Homeowners outside of Florence’s path should check their insurance

Personal Finance


The Atlantic hurricane season runs from June 1 to Nov. 30, although the peak season is mid-August to late October. Last year’s three monster storms — Hurricanes Harvey, Irma and Maria — hit during that period of high storm activity. Combined, they caused $265 billion in damage, according to the National Oceanic and Atmospheric Administration.

It’s a big risk not to have sufficient coverage if you live in an area prone to storms. As many past hurricane victims know, it only takes one major weather event to seriously damage — or destroy — your home.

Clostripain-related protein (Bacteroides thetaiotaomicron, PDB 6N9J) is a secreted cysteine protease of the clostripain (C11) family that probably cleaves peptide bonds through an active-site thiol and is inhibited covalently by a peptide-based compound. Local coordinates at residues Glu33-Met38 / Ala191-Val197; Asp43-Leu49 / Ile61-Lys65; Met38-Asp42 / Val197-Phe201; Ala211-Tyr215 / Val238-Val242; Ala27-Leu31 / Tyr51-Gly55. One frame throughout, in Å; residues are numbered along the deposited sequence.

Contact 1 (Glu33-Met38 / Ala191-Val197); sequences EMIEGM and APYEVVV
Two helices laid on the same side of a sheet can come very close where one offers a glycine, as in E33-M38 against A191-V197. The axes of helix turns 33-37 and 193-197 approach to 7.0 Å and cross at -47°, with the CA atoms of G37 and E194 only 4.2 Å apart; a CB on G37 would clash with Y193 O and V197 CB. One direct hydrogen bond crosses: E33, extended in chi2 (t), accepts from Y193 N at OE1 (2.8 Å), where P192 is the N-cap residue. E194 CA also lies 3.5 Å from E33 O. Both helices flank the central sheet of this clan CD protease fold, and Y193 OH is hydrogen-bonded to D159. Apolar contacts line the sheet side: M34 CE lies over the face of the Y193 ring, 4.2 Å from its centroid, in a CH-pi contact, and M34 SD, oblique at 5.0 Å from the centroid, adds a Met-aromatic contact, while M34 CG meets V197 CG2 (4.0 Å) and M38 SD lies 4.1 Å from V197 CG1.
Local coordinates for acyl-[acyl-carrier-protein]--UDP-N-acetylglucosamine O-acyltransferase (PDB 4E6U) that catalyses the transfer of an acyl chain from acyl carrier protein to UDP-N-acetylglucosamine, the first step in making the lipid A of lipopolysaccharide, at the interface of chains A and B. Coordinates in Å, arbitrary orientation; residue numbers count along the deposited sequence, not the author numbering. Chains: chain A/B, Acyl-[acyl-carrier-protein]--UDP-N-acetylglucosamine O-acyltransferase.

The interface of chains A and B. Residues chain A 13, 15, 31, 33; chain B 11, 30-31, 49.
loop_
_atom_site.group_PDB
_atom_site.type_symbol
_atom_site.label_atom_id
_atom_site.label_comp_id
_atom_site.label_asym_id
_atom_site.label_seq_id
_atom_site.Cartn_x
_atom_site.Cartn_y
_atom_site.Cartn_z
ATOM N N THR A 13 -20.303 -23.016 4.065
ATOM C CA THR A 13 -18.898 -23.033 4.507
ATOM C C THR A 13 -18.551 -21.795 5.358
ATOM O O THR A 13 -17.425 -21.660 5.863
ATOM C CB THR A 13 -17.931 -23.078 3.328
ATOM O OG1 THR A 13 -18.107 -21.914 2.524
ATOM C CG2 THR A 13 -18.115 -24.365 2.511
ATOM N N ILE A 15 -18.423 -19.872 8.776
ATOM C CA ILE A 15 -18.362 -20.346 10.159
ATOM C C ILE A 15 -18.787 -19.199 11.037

“Most people fail to read their [homeowners] insurance contract to understand what’s covered and what’s not, and then they’re surprised after an event when they discover they didn’t have the coverage,” said Lynne McChristian, a consultant to the Insurance Information Institute.

It’s also important not to wait until a storm is on the horizon. Depending on the type of insurance, there could be a lag between when you first decide to get it and when it takes effect. And once a storm has been named, forget about it.

Here are tips for making sure you’re prepared if the next “big one” heads your way.



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